Intellectual Property Rights, ITAC 15 (Total Members = 14)
Gregg H. Alton, Esq.
Executive Vice President, Corporate and Medical Affairs, Secretary and Chief Compliance Officer
Gilead Sciences, Inc.
Mark Chandler, Esq.
Senior Vice President, General Counsel, and Secretary
Cisco Systems, Inc.
Laura H. Covington, Esq.
Vice President, Intellectual Property Policy
Sarah B. Deutsch, Esq
Vice President and Deputy General Counsel
Tanuja Garde, Esq.
Executive Counsel for Intellectual Property, General Counsel for Engineering
Mr. Erin-Michael Gill
Executive Vice President, Technology Division
Representing MDB Capital Group LLC
J. Anthony Imler, Ph.D.
Representing Johnson & Johnson
Mr. Erik H. Iverson
President, Business and Operations
Infectious Disease Research Institute
Mr. Roy S. Kaufman
Managing Director, New Ventures
Copyright Clearance Center
Mr. Richard H. Kjeldgaard
Representing Pharmaceutical Research and Manufacturers of America
Jeffrey P. Kushan, Esq.
Representing Biotechnology Industry Organization
Brian S. Roman, Esq.
Senior Vice President
and Chief Compliance Officer
Mr. Timothy P. Trainer
Galaxy Systems, Inc.
Neil I. Turkewitz, Esq.
Executive Vice President, International
Recording Industry Association of America
Chemicals, Pharmaceuticals, Health Science Products and Services, ITAC 3
(Total Members = 24)
Mr. Luis H. Arguello, Jr.
Mr. V. M. (Jim) DeLisi
Fanwood Chemical, Inc.
Mr. Donald E. Ellison
President, Government Relations, LLC
Representing Damping Technologies, Inc.
Ms. Justine Freisleben
Manager, Government Relations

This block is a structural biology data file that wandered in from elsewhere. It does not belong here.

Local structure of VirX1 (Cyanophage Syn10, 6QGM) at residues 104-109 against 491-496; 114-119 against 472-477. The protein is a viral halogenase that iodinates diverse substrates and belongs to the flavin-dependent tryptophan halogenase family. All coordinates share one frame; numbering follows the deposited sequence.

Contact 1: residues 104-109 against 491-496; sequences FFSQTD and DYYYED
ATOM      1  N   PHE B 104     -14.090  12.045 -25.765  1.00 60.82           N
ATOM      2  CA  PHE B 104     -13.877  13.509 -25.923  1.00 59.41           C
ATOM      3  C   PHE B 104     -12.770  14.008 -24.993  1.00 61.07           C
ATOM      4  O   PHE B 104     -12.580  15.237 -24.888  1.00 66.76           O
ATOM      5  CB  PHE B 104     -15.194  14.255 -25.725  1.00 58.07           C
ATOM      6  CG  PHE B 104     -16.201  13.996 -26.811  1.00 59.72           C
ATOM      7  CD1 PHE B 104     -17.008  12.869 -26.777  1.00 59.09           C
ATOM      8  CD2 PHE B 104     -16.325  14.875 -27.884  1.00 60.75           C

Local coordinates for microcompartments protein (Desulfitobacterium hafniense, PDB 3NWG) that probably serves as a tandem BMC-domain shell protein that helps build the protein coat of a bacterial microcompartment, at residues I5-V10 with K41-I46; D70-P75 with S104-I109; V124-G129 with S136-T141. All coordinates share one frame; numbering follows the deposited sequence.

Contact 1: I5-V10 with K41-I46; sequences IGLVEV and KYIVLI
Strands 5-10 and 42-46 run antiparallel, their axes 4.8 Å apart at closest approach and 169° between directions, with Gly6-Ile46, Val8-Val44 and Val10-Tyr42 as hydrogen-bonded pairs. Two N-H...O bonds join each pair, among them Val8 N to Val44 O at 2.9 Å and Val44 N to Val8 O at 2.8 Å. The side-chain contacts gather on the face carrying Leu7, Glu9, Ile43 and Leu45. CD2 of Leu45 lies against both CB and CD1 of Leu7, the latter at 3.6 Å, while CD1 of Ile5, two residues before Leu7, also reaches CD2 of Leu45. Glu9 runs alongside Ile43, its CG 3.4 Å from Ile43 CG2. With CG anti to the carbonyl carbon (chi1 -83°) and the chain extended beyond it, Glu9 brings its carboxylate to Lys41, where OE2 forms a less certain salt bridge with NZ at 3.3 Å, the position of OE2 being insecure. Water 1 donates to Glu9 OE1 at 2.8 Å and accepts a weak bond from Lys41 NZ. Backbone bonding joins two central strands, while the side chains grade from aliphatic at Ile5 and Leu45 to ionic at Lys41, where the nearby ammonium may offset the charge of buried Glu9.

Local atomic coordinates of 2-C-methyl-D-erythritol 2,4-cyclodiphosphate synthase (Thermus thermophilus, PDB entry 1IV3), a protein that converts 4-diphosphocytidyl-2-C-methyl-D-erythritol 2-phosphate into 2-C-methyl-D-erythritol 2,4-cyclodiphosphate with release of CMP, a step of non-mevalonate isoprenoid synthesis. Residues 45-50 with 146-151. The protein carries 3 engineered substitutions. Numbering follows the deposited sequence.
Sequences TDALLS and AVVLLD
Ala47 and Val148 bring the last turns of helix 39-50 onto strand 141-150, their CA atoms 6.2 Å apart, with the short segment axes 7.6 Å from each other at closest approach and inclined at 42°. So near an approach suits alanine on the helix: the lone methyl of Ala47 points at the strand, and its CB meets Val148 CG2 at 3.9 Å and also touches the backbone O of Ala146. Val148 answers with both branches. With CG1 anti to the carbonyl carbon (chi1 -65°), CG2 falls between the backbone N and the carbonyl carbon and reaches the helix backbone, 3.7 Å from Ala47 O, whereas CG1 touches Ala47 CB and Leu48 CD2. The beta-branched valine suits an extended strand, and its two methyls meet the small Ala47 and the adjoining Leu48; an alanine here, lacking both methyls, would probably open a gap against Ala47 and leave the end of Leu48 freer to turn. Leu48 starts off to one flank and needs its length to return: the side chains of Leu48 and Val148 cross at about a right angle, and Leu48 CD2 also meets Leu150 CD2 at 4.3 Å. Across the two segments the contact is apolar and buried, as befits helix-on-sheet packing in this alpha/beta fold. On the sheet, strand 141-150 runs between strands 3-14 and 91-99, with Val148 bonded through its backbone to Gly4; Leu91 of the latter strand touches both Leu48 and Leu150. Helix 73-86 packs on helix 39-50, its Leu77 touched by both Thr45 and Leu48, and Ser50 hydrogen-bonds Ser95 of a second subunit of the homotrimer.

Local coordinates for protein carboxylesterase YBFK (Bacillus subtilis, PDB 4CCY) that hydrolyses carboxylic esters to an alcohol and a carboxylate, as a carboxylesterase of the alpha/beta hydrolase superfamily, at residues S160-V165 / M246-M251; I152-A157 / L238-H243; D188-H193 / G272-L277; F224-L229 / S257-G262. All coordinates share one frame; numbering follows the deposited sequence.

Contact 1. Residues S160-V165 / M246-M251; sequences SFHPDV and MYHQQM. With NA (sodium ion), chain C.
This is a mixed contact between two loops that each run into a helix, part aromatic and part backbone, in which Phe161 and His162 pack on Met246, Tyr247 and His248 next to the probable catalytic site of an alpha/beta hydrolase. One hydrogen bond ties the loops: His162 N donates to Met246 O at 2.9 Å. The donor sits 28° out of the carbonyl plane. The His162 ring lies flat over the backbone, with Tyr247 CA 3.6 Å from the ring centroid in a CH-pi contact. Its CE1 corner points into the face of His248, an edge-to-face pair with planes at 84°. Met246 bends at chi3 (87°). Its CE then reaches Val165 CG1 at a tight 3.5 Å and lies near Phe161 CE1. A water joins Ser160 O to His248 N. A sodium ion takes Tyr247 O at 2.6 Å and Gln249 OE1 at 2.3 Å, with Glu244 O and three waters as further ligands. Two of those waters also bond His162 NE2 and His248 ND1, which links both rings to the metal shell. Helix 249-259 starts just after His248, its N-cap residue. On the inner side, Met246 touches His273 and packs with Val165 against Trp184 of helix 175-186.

Society of Chemical Manufacturers & Affiliates
D. Geoffrey Gamble, Esq.
Representing The National Foreign Trade Council, Inc.
Mr. David R. Gaugh
Senior Vice President, Sciences and Regulatory Affairs
Generic Pharmaceutical Association
Mr. Edward L. Gibbs
Chief Executive Officer
North Coast Medical Equipment, Inc.
Mr. Vijay Goradia
Vinmar International, Ltd.
Trevor J. Gunn, Ph.D.
Managing Director, International Relations
Jonathan Herzog, Esq.
St. Jude Medical, Inc.
Mr. Ralph F. Ives
Executive Vice President, Global
Strategy and Analysis
AdvaMed: Advanced Medical Technology Association
Ms. Tonya L. Kemp
Director, International Trade Policy
Personal Care Products Council
Mr. Maurice J. Kerins
Airmed Biotech, Inc.
Mr. Craig S. Kramer
Vice President, International
Johnson & Johnson
Mr. Adrian Krygsman
Director, Product Registration
Mr. A. E. (Ted) May, III
Vice President and General Manager
Andersen Products, Inc.
Matthew T. McGrath, Esq.
Barnes, Richardson and Colburn
Representing FMC Corporation
Douglas T. Nelson, Esq.
Senior Advisor for Trade, Intellectual Property
and Strategic Affairs
Ms. Michelle L. Orfei
Director, Global Affairs
American Chemistry Council
Ms. Lisa A. Phillip
President and Chief Executive Officer
Hybas International, LLC
George L. Rolofson, Ph.D.
Consultant in Agricultural Science
and Environmental, Regulatory, and Trade Policy
Representing Gowan Company
Mr. Richard I. Sedlak
Executive Vice President, Technical
and International Affairs
The American Cleaning Institute
Harry L. Vroomen, Ph.D.
Vice President, Economic Services
The Fertilizer Institute
Mr. Thomas G. Zieser
President and Chief Executive Officer